1. Good read! I would like to express my appreciation to the author for sharing his thoughts regarding the subject. Even though I wouldn’t consider myself as a follower of the Lords word, I have been born in a predominantly Christian country and have experienced the same narrative from the Church. I have come to an understanding that the only “against” argument that I agree with is the one that wants to help people not to get addicted to a certain habit. Thing is, doing anything too much is bad, and if this narrative continues many people that are following their spiritual path, let’s say, professionally (like the author) are being blocked from a profound experience they can get from a psychedelic trip. This is quite sad as many of us have had this experience even without an actual intent or a spiritual preparation beforehand. I am really eager to read about experiences aforementioned people had. Does anybody have any reads they can point me towards? I remember reading an article from The Guardian some time before: “https://www.theguardian.com/science/2017/jul/08/religious-leaders-get-high-on-magic-mushrooms-ingredient-for-science”, but I was unable to find the follow up study.

    Anyway, cheers for the article and I am looking forward to reading more from you.
    (Sorry for my English as I am not a native speaker)

    1. I agree, a very interesting read indeed, and not a subject you hear talked about very often. You might want to look into the book “The Immortality Key; Psychedelics and the Ancient Age”, which explores the forgotten history of psychedelics in the development of Western Civilization, connecting the psychedelic sacrament of Ancient Greek religion to the emergence of Christianity. Jordan Peterson recently hosted a conversation with the authors – well worth checking out.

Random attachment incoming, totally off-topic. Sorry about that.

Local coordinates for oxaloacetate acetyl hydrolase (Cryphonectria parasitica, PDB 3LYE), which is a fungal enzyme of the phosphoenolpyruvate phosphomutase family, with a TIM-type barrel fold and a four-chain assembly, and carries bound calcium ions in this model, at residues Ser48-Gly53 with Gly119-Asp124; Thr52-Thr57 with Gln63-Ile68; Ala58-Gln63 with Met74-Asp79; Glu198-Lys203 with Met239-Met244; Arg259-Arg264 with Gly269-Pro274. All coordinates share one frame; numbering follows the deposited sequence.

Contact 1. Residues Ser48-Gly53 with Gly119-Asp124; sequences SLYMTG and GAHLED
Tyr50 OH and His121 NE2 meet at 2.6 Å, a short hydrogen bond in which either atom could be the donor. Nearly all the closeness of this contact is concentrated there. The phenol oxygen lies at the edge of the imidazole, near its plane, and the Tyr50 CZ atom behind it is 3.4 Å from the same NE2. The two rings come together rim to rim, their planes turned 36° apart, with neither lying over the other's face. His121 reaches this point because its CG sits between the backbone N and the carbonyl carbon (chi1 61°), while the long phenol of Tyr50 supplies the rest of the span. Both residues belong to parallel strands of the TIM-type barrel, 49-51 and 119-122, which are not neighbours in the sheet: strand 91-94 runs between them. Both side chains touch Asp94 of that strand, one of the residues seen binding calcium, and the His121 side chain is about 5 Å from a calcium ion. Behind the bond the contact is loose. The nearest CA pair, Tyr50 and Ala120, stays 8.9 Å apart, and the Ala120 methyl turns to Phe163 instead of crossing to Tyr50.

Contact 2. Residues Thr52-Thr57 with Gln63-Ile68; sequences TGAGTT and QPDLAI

Thanks very much to the Author of this piece, I enjoyed it very much.

      1. Sorry for the late reply Roe. I have more free time on my hands this week and will go over your sources. Thanks a bunch!

      1. I have gone over it already 🙂 I have practiced something similar and I could definitely agree with the importance of it. Well importance might not be the right word but it definitely adds a whole lot more to the experience. I feel you can get much more when you enter in the experience with calmness and when you are able to peacefully reflect on it. When I was not preparing myself priorly, I had a less spiritual experience and it was more cloudy afterwards.